Fortunately, that’s changing. James Yu has done what most armchair internet critics of foreign food in Korea dare not attempt, and is putting his time and money where his mouth is. His fledgling business, if we can call it that, is named Windy City Pizza and he’s done a couple of pop-ups in Hongdae and Gyeongnidan, bringing the genuine Chicago deep dish pie to a hungry expat audience. I’m pleased to say that it’s a winner.
I wouldn’t know real Chicago pizza from a hole in the head, so Google it if you want more details on what it is and how it’s made. The short version is; it’s terrific. I had two slices of the sausage pie, which is priced at 7,500 won per large slice. I’m a big man, but two slices nearly defeated me – one would be enough for many normal people, particularly at lunchtime.
The sausage is made by Hassan from Hassdog and the rest is handmade by James. The crust is totally different from a thin crust NY pizza, let alone the cardboard crusts of many Korean pizzas – this is more like the pastry crust on a Scottish meat pie, which I mean as a compliment. The tomato sauce was garlicky and packed with flavour. Basically the whole thing was on point and completely delicious, which my photos may or may not demonstrate. Quite a hard thing to photograph well.
James is also making two other versions at present, a spinach and a mushroom slice, which I didn’t try because spinach and mushroom. But if it’s anything like this, it must also be great.
Check out the Windy City FB page for details of more pop-ups, the next of which is happening from Monday at Cali Kitchen in Gyeongnidan (which is also well worth your while even outside of special events like this). James sold out in record time this week, so make sure you reserve a slice so you don’t end up disappointed.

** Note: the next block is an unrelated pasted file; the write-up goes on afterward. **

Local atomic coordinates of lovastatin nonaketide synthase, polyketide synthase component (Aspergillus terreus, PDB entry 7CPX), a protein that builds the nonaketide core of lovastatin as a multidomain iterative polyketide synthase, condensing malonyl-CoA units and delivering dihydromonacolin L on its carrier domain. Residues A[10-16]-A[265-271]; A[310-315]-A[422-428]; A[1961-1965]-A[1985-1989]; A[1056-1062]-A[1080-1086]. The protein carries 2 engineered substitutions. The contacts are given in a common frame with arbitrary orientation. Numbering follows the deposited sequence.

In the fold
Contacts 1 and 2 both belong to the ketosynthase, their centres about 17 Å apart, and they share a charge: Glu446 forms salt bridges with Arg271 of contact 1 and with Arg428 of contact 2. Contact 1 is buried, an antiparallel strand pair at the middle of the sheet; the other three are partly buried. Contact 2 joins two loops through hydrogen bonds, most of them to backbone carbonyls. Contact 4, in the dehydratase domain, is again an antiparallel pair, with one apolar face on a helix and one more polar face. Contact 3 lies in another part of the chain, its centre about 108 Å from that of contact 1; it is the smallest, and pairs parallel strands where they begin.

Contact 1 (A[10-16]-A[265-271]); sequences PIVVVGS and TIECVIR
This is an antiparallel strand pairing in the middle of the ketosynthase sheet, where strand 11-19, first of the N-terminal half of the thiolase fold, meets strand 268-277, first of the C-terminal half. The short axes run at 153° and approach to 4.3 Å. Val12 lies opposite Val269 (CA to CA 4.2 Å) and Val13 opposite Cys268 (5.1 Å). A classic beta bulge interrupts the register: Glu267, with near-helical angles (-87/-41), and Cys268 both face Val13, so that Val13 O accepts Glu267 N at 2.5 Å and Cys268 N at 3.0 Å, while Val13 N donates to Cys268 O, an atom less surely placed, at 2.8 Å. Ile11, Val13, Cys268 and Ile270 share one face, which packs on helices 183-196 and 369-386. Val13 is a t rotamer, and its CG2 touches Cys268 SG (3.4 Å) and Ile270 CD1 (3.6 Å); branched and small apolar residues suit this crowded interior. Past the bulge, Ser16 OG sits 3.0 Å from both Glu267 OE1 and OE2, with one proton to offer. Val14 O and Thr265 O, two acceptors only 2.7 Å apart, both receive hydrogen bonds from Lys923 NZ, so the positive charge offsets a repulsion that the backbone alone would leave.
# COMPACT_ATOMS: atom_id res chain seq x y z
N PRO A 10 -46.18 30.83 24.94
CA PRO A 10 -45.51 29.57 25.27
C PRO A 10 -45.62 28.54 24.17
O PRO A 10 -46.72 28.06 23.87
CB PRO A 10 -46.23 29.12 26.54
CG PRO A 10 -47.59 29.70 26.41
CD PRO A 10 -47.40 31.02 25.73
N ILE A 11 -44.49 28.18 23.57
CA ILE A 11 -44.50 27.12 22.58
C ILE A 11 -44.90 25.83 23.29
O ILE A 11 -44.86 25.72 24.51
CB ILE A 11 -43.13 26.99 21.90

- Category: American
- Price: $$$$
- Must try: Sausage slice (7,500 won)
- Directions: Cali Kitchen is just behind Maloney’s pub in Gyeongnidan. See map below. Future pop-ups may be in other locations, of course.
- Hours: Check out Windy City’s Facebook page for latest news and advance notice of any further pop-ups.
One of things that America does better than anyone else in the world – apart from CGI dinosaurs, projecting military power around the globe and cleaning up world football – is pizza. Italians will splutter into their grappa at such a statement, and it’s true that the US has been responsible for culinary monstrosities like pineapple on pizza or the cheese stuffed crust. But I really felt like until I ate pizza in places like New Haven, CT or Bleecker Street in New York, everything I’d had before was just a pale imitation of what dough, tomato and cheese could really be.
Anyway, here we are in Korea and, let’s face it, if there’s a bright centre to the pizza universe, you’re in the country it’s farthest from. I’ve been fed some loathsome concoctions here by people who should really know better – sweet potato, corn, cherries, you name it. When I hear the words “Mr Pizza” I reach for my revolver. All I want is a slice of pepperoni pizza on my way home from work, preferably with a bottle of beer to wash it down. Is that so hard?